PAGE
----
APAC’s Financial Industry Sees Surge in New Account Creation Fraud

APAC’s Financial Industry Sees Surge in New Account Creation Fraud

by October 8, 2020
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In H1 2020, new account creations saw the highest rate of attack across all transaction types within financial services, according to a new study by LexisNexis, a provider of computer-assisted legal and business research as well as risk management services.

The LexisNexis Risk Solutions Cybercrime Report January-June 2020, which analyzed data from more than 22.5 billion transactions processed by the LexisNexis Digital Identity Network, found that between January-June 2020, new account creation in financial services recorded an attack rate of 13.1%, well ahead of payments at 4% and logins at 0.4%.

Financial services- Overview of Trends and Attack Patterns, LexisNexis Risk Solutions Cybercrime H1 2020 Report, September 2020

Image: Financial services: Overview of Trends and Attack Patterns, Source: LexisNexis Risk Solutions Cybercrime H1 2020 Report, September 2020

New account creation fraud refers to a customer account created using fraudulent information. The term encompasses the legitimate customer that uses a “fake” email address to limit the amount of spam in their inbox, to the more extreme case where a hacker uses stolen personal information on a real-life person to create fake accounts through which they can funnel illegal earnings.

New account creation attacks have been an emerging trend across various industries, and an effective way for fraudsters to monetize stolen credentials and cash out. In these rapidly proliferating cybercrimes, fraudsters use bots to sign up for mass new media accounts to take advantage of free trials/streaming bonuses that can be sold for a profit. In e-commerce, these new account creation bots are seen at online marketplaces, virtual gift card companies, and ridesharing sites.

In financial services, the report notes the case where fraudsters attempted to create multiple new accounts from the same device at a Brazilian financial services organization. There was also the case where criminals tried to create multiple accounts at a Malaysian digital wallet provider to exploit new account bonuses.

Rising bot attacks

H1 2020 also saw a surge in automated bot attacks at financial services organizations. The industry saw more bot attacks than any other industry, with these types of attacks growing 38% year-over-year (YOY), while the human-initiated attack rate declined 23%.

In Singapore, human-initiated attacks and automated bot attacks grew 58% and 52% YOY respectively during the period.

Global attack patterns in numbers, LexisNexis Risk Solutions Cybercrime H1 2020 Report, September 2020

Image: Global attack patterns in numbers, Source: LexisNexis Risk Solutions Cybercrime H1 2020 Report, September 2020

Asia Pacific (APAC) continued to see higher attack rates than North America or Europe, the Middle East and Africa (EMEA) during the period, with some significant bot activity recorded coming from Japan, India and Australia. The report notes a particularly large attack originating from the Philippines in June 2020.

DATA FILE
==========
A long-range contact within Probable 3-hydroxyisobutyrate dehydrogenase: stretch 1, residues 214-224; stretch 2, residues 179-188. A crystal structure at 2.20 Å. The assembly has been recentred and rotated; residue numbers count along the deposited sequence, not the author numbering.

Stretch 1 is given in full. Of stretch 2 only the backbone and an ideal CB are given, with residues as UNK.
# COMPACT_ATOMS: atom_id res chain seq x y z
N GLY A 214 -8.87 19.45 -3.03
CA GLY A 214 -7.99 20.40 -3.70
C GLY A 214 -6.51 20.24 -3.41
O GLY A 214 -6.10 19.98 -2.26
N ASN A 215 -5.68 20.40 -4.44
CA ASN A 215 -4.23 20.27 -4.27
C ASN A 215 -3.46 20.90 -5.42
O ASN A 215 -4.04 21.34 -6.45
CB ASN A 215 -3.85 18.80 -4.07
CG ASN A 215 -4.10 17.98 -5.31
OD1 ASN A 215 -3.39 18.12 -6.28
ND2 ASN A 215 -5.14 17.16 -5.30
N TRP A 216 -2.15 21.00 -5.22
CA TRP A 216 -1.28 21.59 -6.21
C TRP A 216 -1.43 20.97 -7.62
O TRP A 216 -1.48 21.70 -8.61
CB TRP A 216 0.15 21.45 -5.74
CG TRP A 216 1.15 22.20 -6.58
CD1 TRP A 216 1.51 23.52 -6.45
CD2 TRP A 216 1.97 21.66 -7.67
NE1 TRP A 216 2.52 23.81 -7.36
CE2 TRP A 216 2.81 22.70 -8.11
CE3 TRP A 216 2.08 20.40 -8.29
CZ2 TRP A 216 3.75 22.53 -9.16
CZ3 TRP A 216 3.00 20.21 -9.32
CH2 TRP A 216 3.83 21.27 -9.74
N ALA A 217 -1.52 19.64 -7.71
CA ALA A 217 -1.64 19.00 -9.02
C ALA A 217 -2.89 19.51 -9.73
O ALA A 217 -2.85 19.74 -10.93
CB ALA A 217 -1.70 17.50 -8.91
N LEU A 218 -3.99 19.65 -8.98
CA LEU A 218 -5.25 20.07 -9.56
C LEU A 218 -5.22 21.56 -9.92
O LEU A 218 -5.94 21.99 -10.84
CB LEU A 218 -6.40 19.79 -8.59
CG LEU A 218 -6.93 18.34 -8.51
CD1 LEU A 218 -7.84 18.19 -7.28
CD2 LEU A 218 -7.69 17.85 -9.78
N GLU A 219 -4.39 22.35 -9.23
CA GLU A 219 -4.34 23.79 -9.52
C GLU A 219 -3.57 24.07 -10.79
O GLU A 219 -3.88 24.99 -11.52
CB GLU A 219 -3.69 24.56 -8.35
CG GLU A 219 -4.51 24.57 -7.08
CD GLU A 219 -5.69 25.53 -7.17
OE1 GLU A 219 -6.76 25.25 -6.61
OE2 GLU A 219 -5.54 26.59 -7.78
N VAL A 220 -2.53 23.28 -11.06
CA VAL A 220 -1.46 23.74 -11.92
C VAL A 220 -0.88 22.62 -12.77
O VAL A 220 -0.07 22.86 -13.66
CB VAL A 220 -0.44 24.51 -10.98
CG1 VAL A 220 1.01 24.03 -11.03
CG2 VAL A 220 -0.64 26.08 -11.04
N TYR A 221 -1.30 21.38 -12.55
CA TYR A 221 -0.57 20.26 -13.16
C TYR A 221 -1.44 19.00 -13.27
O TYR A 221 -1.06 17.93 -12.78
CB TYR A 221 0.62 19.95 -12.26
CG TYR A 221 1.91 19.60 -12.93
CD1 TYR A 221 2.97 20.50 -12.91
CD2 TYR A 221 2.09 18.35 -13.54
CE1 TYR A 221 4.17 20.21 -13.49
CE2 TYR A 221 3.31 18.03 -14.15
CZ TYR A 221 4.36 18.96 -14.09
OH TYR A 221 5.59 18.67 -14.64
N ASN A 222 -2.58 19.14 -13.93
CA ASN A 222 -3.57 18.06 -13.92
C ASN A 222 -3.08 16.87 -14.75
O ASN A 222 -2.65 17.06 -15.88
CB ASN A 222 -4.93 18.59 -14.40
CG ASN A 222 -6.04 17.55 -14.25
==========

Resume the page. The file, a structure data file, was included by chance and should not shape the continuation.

APAC position against global figures, LexisNexis Risk Solutions Cybercrime H1 2020 Report, September 2020

Image: APAC position against global figures, Source: LexisNexis Risk Solutions Cybercrime H1 2020 Report, September 2020

India was found to be the top attacker by volume, targeting primarily the UK, the US, Australia, Canada, but also within its own borders. Meanwhile, Japan recorded the largest growth in bot attack origination YOY and was found to be the second largest contributor to human-initiated cyberattacks by volume after the Netherlands.

COVID-19 brings new challenges

COVID-19 has accelerated companies’ timeline to embrace digital transformation. With organizations and businesses rapidly deploying remote systems and networks, criminals are taking advantage of increased security vulnerabilities to steal data, generate profits and cause disruption.

A study conducted by LexisNexis Risk Solutions earlier this year found that exposure to money mules and criminal use of third-party advisors were the top two financial crime risks detected during the past 12 months.

Image: To which of the following has your UK business been exposed in the last 12 months? (n=300), Source: Future financial crime risks 2020: What keeps AML and CFT professionals awake at night? LexisNexis Risk Solutions

Image: To which of the following has your UK business been exposed in the last 12 months? (n=300), Source: Future financial crime risks 2020: What keeps AML and CFT professionals awake at night? LexisNexis Risk Solutions

The research also found that the types of crime vary between the types of financial organization, showcasing that criminals are targeting different organizations with specific types of crime, where controls are seen as weakest.

Fintech companies and challenger banks, for example, recorded higher usage of money mule accounts, while asset management firms reported notable trade-based money laundering activity compared to other types of organization.

Image: Types of crime reported by various types of financial organisation over the past 12 months (n=300), Source:

Image: Types of crime reported by various types of financial organisation over the past 12 months (n=300), Source: Future financial crime risks 2020: What keeps AML and CFT professionals awake at night? LexisNexis Risk Solutions

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